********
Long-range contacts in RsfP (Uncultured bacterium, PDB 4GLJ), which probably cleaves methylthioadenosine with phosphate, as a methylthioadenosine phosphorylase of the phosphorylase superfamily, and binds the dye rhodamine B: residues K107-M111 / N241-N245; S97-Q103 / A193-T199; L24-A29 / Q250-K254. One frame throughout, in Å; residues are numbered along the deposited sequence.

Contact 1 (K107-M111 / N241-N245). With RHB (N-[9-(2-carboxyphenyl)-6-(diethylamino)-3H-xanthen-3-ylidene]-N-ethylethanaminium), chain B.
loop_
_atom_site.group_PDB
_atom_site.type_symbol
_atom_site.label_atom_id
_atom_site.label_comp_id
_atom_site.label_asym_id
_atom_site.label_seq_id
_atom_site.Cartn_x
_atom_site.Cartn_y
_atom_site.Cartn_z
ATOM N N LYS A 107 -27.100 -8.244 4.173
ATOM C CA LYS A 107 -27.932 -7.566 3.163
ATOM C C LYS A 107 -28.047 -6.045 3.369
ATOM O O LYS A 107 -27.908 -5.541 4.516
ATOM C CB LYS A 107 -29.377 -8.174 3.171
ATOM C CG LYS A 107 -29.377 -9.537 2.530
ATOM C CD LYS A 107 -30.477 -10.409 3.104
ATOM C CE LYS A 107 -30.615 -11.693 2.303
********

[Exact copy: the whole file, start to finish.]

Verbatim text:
Long-range contacts in RsfP (Uncultured bacterium, PDB 4GLJ), which probably cleaves methylthioadenosine with phosphate, as a methylthioadenosine phosphorylase of the phosphorylase superfamily, and binds the dye rhodamine B: residues K107-M111 / N241-N245; S97-Q103 / A193-T199; L24-A29 / Q250-K254. One frame throughout, in Å; residues are numbered along the deposited sequence.

Contact 1 (K107-M111 / N241-N245). With RHB (N-[9-(2-carboxyphenyl)-6-(diethylamino)-3H-xanthen-3-ylidene]-N-ethylethanaminium), chain B.
loop_
_atom_site.group_PDB
_atom_site.type_symbol
_atom_site.label_atom_id
_atom_site.label_comp_id
_atom_site.label_asym_id
_atom_site.label_seq_id
_atom_site.Cartn_x
_atom_site.Cartn_y
_atom_site.Cartn_z
ATOM N N LYS A 107 -27.100 -8.244 4.173
ATOM C CA LYS A 107 -27.932 -7.566 3.163
ATOM C C LYS A 107 -28.047 -6.045 3.369
ATOM O O LYS A 107 -27.908 -5.541 4.516
ATOM C CB LYS A 107 -29.377 -8.174 3.171
ATOM C CG LYS A 107 -29.377 -9.537 2.530
ATOM C CD LYS A 107 -30.477 -10.409 3.104
ATOM C CE LYS A 107 -30.615 -11.693 2.303